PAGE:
“There cannot be a crisis next week. My schedule is already full.” — Henry Kissinger
Can we talk about life? I don’t mean in the existential or theoretical sense. I want to talk about real life right now. No matter where you live or what you do, I bet you know life has ups and downs. Your peaks and valleys are different than mine, but we both experience highs, lows and even a few plateaus in between.
Now answer me this: Why is it that we go through life as if crisis will never occur? We can’t predict every twist and turn on the road of life but one thing is absolutely certain: The road is never, ever straight for long.
Take last week in my home, for example. On Sunday, I had a perfect plan to cover spring break. The oldest would go to day camp. The youngest would go to preschool. Mom would go to work. Dad would go to work. Meals were planned to keep food spending under budget. Laundry caught up and put away. We had a well-oiled machine ready to go.
Monday morning was a dream. Everyone was off to their respective places on times and even in matching clothes. By that afternoon, the machine started to sputter. Preschool called to say the littlest had a fever of 102. Hubby dropped everything to pick her up while I raced to figure out child care for the next day as required by the center’s fever policy (can’t come back till at least 24 hours have passed without a fever). She was sick and miserable. He wanted to pick up food to make things easier for dinner. Reasonable, right? I say fine, because I’m stuck at the office trying to nail down a Plan B in case a sitter can’t be found and I need to stay home with her the following day.
If you have young children who are sick and you ask them what they want to eat, what would they say? McDonald’s? A burrito? Soup? Not my kid: Thai noodles. So off hubby goes with both girls in tow to a local Thai restaurant to order Pad See Ew, green curry, dumplings and sticky rice. There goes $40.
Found a sitter for Tuesday – score! There goes another $40.
Suddenly, the week goes from well-oiled machine to being held together by duct tape and bailing wire. Things go sideways at every turn. The meal plan – and budget for the week — fly out the window, as does any shred of sanity I thought I might have. My prayer is simply for us all to survive till Friday when we can catch our collective breath.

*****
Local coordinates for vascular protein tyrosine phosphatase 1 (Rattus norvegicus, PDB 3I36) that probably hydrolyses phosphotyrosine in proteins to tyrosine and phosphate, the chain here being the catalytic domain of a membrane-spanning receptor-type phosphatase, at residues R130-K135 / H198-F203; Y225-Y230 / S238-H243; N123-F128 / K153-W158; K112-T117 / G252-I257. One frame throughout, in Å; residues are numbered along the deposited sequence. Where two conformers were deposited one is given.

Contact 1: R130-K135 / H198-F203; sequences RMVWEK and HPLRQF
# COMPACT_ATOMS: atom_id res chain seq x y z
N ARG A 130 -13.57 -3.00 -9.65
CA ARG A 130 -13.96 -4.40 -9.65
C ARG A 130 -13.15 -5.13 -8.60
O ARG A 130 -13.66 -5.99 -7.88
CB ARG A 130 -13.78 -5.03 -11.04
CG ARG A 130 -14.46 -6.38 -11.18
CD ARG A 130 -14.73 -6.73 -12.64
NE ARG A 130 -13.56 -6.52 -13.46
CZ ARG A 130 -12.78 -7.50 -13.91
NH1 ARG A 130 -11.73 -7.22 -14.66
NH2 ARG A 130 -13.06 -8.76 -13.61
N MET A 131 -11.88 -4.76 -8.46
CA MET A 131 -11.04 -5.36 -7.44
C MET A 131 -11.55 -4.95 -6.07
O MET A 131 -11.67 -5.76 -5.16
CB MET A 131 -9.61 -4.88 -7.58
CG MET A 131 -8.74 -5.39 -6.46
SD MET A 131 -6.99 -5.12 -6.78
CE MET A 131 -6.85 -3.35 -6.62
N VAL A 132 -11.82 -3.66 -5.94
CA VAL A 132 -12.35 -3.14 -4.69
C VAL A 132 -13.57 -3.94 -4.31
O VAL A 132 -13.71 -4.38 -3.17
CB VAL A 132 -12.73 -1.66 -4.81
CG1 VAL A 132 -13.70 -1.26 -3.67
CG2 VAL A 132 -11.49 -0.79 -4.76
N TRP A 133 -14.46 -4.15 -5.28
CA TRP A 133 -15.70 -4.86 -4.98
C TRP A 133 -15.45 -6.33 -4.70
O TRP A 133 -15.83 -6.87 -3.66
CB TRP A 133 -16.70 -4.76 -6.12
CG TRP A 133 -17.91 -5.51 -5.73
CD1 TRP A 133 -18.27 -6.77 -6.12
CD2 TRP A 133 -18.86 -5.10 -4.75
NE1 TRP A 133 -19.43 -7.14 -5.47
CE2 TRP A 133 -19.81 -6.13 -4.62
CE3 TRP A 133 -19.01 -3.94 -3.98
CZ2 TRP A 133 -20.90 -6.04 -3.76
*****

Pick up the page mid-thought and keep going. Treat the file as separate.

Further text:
Am I alone or have you been there, too?
Maybe for you it’s car trouble – an unexpected traffic ticket or repair. Or the illness is more serious and ends up in hospital and prescription costs. Your line of work might be different than mine and instead of $40 to a sitter, you get $80 in lost wages to stay home with your sick child.
Despite our differences, I bet we both feel like our hair is on fire and there is no extinguisher in sight.
What if we didn’t have to live like this, riding the peaks and valleys of life as if on a rollercoaster? If an ounce of prevention is worth a pound of cure, we could rescue ourselves from constant chaos by embracing the calm before the storm.
What would happen if we took time when things were calm to prepare for the inevitability that at some point in the future, they won’t be?
This week, I want to explore what we can do right now so that tomorrow, we’re not stretched so thin that we feel transparent. But first, I need some help from you. Comment here, on Facebook or send me an email to tell me which types of unplanned events reach crisis level in your home and leave you praying for survival?
Here are some ideas I’m thinking of, but I care more about the ideas that plague you. Tell me if these make you anxious, too, or if you have other fears and concerns:
- What if you wake up tomorrow with the flu?
- What if you or your partner lose your job?
- What if one of the kids gets sick and has to miss school or daycare?
- What if “sick” means real sick and someone in the house needs to be hospitalized?
- What if the car breaks down?
- What if fraud empties your bank account?
- What if your hard drive melts down?
- What if you need to hop a plane tomorrow?
I can’t wait to hear your thoughts on the subject and share them with others who are in the same boat. Let’s continue the conversation.
Tonya Kubo is a full-time working mom of two spirited girls living in the heart of California. She counts her husband, Brian, as Team Kubo’s MVP. Her free resources, “Why You Need a Mommy Dream Team” and “Four Lies You Believe About Clutter” are available to download here. Connect with Tonya on Facebook or by commenting here.